An affront to our conscience

January 1 2024

This evening there is the first episode of a four part drama – Mr Bates vs The Post Office. It is a must see, if only in the hope that it will bring home to a wider public the scale and human impact of what has rightly been called the worst miscarriage of justice in English legal history. It is to be hoped that such public interest might put pressure on politicians to put right – and without further delay – matters which are – or should be – an affront to the conscience of the British state.

It is shaming to see from the evidence given during the statutory public inquiry headed by Sir Wyn Williams how so many from my own profession behaved so unprofessionally, incompetently and potentially worse, both during the events which are the subject of the Inquiry and during the Inquiry itself.

If there is one thing to learn from it, it should be a reminder that practising law or carrying out investigations without any understanding of the ethical underpinning of one’s work and the necessity of ensuring that this informs everything you do is wrong. This is not what true professionalism requires. The question is never “Can I do this?“. But “Should I?“.

It is correct to say that this is the worst miscarriage of justice. But this description underplays the nature of the scandal. In reality, this is not just a scandal about the Post Office exploiting some flawed accounting software.

  • It is a scandal about the development of flawed hardware and software systems, a flawed governmental and corporate procurement process and a flawed adoption and rolling out process.
  • It is a scandal about how the Post Office, a state owned body with unlimited resources and its own prosecution service, operated with no effective corporate governance or Ministerial control or supervision and exploited flawed software, flawed contracts and the civil and criminal legal systems to extort money it was not owed from subpostmasters.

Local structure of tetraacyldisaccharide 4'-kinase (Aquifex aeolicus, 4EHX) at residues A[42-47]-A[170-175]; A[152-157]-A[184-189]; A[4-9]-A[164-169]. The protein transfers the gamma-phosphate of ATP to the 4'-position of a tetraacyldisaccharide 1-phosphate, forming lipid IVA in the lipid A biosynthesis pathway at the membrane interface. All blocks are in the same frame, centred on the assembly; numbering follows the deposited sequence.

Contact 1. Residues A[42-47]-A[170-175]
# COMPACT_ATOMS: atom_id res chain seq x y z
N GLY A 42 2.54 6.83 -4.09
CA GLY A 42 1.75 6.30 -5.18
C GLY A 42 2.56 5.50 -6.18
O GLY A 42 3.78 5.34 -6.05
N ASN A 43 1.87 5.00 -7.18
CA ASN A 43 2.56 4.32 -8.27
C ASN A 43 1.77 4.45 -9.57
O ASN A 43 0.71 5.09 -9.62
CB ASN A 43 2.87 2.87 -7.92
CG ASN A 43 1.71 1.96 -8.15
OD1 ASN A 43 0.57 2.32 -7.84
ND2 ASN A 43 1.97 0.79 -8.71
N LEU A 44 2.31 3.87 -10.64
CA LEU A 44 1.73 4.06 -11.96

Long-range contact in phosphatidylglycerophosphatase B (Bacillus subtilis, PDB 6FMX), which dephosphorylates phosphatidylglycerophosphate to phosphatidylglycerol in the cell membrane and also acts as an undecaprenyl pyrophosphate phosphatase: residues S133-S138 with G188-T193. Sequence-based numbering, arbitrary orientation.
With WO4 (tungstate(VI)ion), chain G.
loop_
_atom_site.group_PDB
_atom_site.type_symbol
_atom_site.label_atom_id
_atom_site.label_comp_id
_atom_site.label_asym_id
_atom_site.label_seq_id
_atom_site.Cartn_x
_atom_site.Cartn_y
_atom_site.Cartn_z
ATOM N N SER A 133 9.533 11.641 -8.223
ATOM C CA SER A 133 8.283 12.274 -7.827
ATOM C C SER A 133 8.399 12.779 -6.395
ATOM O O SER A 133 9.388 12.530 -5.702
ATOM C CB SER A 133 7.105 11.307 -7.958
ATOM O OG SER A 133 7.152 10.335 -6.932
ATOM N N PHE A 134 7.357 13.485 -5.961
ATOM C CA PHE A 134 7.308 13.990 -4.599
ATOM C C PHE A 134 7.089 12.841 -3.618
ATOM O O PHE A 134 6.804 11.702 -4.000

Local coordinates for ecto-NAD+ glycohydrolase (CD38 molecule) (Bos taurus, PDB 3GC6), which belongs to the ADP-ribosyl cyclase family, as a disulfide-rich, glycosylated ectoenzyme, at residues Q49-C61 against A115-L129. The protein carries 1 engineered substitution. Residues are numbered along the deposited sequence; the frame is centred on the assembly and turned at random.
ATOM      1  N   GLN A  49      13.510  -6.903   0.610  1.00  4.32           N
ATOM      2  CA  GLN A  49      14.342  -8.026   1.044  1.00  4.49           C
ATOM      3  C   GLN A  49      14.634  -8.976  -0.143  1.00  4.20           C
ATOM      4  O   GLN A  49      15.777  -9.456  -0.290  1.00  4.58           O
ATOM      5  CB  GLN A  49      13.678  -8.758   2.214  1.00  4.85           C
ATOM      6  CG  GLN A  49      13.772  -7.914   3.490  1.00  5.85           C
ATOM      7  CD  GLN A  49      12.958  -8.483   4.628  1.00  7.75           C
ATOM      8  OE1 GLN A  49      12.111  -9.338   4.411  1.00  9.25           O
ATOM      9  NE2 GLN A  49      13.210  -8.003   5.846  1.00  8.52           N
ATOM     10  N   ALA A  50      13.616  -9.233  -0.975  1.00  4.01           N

• It is a scandal about how the legal system failed – and continues to fail – to understand technical evidence.
  • It is a scandal about how the legal system has failed for far too long those accused and convicted of crimes which did not happen. As the government’s own Compensation Advisory Board has said: “the justice system itself is called into question in the current circumstances.
  • It is a scandal about a failure of Parliamentary and Ministerial governance.
  • It is a scandal about how the state fails to put right its mistakes and compensate those harmed by those mistakes.

Ultimately, it is a story about the abuse of power.

There are so many aspects to it that it can be hard to get your head round all of it. But these articles are an attempt to summarise some of the key issues. A work-in-progress, obviously. But I hope helpful.

1. An overview

2. The Business Secretary’s role

3. Compensation

4. Revelations from the Williams Inquiry

5. Ministerial and corporate governance of the Post Offiice

6. The reliability of computer evidence and how the Law Commission got this wrong

7. What Parliament did and did not do

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